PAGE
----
Slope soaring, is a technique to maintain altitude in a full size glider or with a radio-controlled glider by flying it in the updraft produced by wind blowing up the face of a steep slope. Model glider pilots commonly refer to this as "slope gliding" or "sloping". Pilots of full-sized gliders also call the lift "ridge lift" and its use "ridge flying". They use it to fly hundreds of kilometers where there is suitable terrain, such as in the Ridge-and-valley Appalachians. Birds, such as many seabirds and raptors, also use slopes in this way.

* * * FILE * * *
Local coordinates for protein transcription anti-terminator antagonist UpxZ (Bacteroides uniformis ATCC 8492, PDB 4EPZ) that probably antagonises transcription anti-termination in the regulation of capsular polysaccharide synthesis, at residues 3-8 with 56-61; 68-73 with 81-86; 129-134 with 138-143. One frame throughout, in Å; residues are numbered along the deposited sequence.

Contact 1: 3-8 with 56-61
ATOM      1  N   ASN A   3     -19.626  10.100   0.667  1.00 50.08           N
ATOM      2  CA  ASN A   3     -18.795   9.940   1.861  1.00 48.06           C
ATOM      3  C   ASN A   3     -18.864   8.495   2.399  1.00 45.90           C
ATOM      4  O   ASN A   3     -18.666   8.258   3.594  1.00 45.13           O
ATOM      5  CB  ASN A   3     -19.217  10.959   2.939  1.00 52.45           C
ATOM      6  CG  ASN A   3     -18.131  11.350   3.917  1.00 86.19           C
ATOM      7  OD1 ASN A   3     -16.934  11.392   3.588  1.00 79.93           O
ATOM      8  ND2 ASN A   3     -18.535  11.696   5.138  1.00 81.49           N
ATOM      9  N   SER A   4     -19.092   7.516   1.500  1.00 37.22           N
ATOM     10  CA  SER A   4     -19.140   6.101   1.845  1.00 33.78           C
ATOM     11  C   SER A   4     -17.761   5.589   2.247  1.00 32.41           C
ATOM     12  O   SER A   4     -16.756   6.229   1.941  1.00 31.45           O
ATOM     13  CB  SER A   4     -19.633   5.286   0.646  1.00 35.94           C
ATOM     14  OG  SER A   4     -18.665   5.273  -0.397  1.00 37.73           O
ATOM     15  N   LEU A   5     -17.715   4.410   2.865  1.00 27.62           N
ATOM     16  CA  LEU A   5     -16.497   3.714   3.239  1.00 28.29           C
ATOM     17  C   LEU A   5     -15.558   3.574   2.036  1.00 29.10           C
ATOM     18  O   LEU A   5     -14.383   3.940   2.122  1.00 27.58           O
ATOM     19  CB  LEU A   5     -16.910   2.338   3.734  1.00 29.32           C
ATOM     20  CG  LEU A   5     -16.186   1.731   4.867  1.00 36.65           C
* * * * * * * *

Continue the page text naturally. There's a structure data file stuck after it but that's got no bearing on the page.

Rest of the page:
Slope soaring requires a hill, ridge or escarpment, and a wind that is blowing against the slope, causing orographic lift. The wind creates a region of rising air directly above the slope which may extend some distance upwards and outwards from its face as the airflow follows the contour of the hill. However at near vertical cliffs, there is usually an area of turbulence with descending air near the base of the cliff. Downwind of the hill, lee waves can form that are also used by glider pilots to gain height but this should not be confused with slope lift.
The rising air from the slope is used to keep gliders airborne. Although a glider is always descending through the air, it will climb if the surrounding air is rising faster than the glider's sink rate.